If Costa Rica, does not approve the free trade pact, they will only further isolate themselves from economic growth.  That puts them in the catagory of Cuba, an economic island with whom we cannot do business.

There seems to be a move toward communism-socialism in the Americas. One country's leader is 'buying' socialism with his citizen's oil wealth. Perhaps it will be best for the Ticos to vote no.  Then their culture will not poison us in nearby democratic countries.

John Embrey Koonce 

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Gates in Colombia endorses Uribe's hostage negotiations
By the A.M. Costa Rica wire services

U.S. Defense Secretary Robert Gates has endorsed the efforts by Colombian President Álvaro Uribe Velez to negotiate the release of hundreds of hostages held by militant groups in his country, including three Americans who have been held for more than four years.

Gates visited a Colombian Army training base Wednesday afternoon, where he was treated to a display of the prowess of Colombian special forces. In this exercise, they demonstrated how they would attack and clear a guerrilla camp.

But later, Gates cautioned against any such move, to free the hundreds of hostages held by Colombia's Fuerzas Armadas Revolucionarias de Colombia guerrillas and other groups. He said hostage rescues always require careful planning and high quality intelligence, and even then are always iffy.

He cited his own experience trying to get American hostages in Lebanon released in the 1980s. Gates said the safe return of the hostages is the top priority, and that will require more patience.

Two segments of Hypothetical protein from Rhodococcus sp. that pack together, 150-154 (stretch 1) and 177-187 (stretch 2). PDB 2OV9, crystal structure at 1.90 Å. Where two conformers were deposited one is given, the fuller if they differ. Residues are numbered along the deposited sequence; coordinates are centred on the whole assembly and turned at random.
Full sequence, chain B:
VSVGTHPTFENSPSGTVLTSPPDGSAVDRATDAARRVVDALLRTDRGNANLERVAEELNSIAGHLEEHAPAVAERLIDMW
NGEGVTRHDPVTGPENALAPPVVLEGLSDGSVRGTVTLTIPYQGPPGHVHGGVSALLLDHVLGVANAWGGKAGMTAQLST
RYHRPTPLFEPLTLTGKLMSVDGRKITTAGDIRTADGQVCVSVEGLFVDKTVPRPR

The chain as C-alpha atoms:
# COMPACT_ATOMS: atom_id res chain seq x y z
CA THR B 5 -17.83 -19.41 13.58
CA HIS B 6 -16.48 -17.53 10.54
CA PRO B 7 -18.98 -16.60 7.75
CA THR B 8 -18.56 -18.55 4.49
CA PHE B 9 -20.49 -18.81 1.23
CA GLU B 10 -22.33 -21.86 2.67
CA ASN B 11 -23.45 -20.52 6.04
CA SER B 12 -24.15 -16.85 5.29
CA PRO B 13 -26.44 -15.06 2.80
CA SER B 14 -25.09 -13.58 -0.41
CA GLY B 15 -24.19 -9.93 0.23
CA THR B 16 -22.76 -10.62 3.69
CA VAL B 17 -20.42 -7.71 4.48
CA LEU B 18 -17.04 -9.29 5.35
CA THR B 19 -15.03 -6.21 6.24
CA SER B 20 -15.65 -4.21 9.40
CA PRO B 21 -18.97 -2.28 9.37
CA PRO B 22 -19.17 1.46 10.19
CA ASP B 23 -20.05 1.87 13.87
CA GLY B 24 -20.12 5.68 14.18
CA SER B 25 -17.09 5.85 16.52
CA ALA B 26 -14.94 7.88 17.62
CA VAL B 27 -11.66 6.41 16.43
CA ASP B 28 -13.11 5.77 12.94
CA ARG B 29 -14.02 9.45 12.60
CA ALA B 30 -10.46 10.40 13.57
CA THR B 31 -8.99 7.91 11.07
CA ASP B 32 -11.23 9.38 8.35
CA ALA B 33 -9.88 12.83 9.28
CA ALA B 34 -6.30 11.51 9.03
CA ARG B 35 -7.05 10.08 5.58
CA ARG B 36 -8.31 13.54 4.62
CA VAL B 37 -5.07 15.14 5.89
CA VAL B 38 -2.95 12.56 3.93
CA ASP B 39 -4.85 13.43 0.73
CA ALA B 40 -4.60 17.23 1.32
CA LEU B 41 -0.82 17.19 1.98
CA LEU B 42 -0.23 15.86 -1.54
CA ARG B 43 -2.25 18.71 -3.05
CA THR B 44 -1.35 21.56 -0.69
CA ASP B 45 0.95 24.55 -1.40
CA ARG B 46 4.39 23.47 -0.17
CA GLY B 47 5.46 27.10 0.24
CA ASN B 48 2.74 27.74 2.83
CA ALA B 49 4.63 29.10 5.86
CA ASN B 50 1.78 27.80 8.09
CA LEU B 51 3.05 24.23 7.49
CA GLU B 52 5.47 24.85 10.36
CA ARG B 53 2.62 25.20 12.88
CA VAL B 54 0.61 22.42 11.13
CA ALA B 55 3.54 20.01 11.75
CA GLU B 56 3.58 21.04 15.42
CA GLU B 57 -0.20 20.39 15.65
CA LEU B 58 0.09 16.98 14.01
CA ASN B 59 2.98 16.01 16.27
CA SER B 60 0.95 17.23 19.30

He endorsed a controversial effort by President Uribe to try to reach what has become known as a 'humanitarian agreement' for the release of the hostages.

The plan would reportedly involve some exchange of government prisoners for the hostages, and Venezuela's President Hugo Chavez has become involved in the effort in recent weeks.

Gates indicated he is not bothered by the Venezuelan leader's involvement in the process.

"I think any opportunity that comes along, that creates an environment in which the FARC will make that decision, is to be examined very closely," said Gates.

But at the same time, Secretary Gates indicated there are limits to any such deal, and that President Uribe agrees.

On Wednesday, President Uribe issued a statement indicating he does not want two guerrillas imprisoned in the United States released as part of any deal.  And later, on his aircraft, Gates told reporters he and Uribe had discussed, in his words, how counterproductive it is to release convicted criminals in exchange for hostages.

Venezuela's legislature approves new joint ventures with international oil firms
 By the A.M. Costa Rica wire services

Venezuela's national assembly has approved new joint venture deals with foreign oil companies, months after the companies were forced to give up their majority stakes to government control.

The agreements approved Tuesday create mixed companies consisting of Venezuela's state oil company and foreign minority partners (France's Total, Norway's Statoil, Britain's BP, and U.S.-based Chevron).
As part of the deals, the foreign companies will make multi-million dollar payments. This money will be subtracted from the amount Venezuela owes the companies for taking over their majority stakes in oil fields and refining plants.

Chevron's agreement does not have a contribution clause.

Venezuela's President Hugo Chavez seized majority control of the oil operations in the Orinoco Basin in May, offering foreign companies minority stakes.